By Sami Harb

Special to


For Jacopo Lahbi track has always been the constant. His home, friends, and first language have changed since he came to Tuscaloosa from his native city Trevino, Italy. In many ways, running was the only source of consistency he had.

Running isn’t just something Lahbi does. It’s in his DNA, as the son of an Italian runner and coach.

As he began to show his own prowess on the track in Italy, especially in the 800 meters, Lahbi began receiving interest from American universities. That interest exploded when Lahbi competed in the 2013 U23 European Championships in the 800.

“I thought at the beginning that it was a joke,” Lahbi said of the first scholarships offers he started to receive. “I eventually started to realize that it was actually possible to come here and compete at such a high level.”

Not surprisingly, the move to Tuscaloosa was an initial culture shock for Lahbi. He thought the campus was beautiful but still, the transition from his home country and the language barrier made it difficult.

Lahbi was still comfortable on the track, as he always is. The 400 meters of asphalt was the same in Tuscaloosa as it was in Trevino. As he began working with the team, Lahbi quickly formed a close relationship with Alex Amankwah, a junior college transfer who, like Lahbi, left his home country of Ghana to come to the United States. Because Lahbi and Amankwah both competed in the 800, the two became inseparable training partners.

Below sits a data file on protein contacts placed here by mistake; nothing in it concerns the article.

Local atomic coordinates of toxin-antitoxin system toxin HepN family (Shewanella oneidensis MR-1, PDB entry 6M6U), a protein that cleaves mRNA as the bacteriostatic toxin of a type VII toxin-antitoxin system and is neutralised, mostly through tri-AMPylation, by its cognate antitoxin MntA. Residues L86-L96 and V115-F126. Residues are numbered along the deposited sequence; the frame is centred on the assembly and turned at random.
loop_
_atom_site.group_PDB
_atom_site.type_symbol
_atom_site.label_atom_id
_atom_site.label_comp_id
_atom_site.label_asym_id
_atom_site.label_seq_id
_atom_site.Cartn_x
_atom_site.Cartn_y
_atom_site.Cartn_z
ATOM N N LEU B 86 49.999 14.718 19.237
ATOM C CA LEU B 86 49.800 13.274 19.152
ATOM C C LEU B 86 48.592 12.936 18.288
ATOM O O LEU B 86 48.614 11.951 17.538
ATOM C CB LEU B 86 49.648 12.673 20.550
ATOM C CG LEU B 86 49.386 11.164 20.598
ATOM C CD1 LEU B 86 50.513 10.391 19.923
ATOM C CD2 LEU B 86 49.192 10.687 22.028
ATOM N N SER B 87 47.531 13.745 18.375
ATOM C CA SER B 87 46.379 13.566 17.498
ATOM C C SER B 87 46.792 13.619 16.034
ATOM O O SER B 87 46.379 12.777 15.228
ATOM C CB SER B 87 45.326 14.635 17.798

“We practiced together every day and we still do now even though he has graduated,” Lahbi said. “He was also so helpful when I couldn’t speak English very well, and helped me adapt to American culture.”

Together, Lahbi became a second team All-American in the 800 during the indoor season, while Amankwah qualified for the NCAA Championships in the event during the outdoor season of their first year in Tuscaloosa.

Lahbi was named a second-team All-American in the 800 his sophomore indoor season as well.

Midway through his career, Lahbi was first introduced to his new position coach, Blaine Wiley, who had just been hired as the team’s long sprint coach.

“One of the things I noticed first was just how eager he was to talk about his training and how passionate he was about getting better,” Wiley said. “He’s one of those kids you feel blessed to work with in your career because not every kid you do work with has the same approach to track and training that Jacopo does.”

Now in his senior year, Lahbi will take part in the first postseason when the Crimson Tide competes in SEC Indoor Championships in Nashville on Friday and Saturday.

Lahbi has already had what can’t be considered anything other than a successful indoor track career. However, with one last indoor conference meet left in his collegiate career, there is one accomplishment that has alluded him.

“We missed out on the final last year and I know that’s something that he was really, really upset about,” Wiley said. “I think right now it’s all starting to come together for his 800-meter run and I’m real hopeful for him to make the final here.”

Much like his coach, Lahbi sees making the 800 final as unfinished business.

“My goal for a while has been to make it to the final of the 800,” Lahbi said. “I need to really compete and stay focused on myself and try to score as many points as possible for the team.”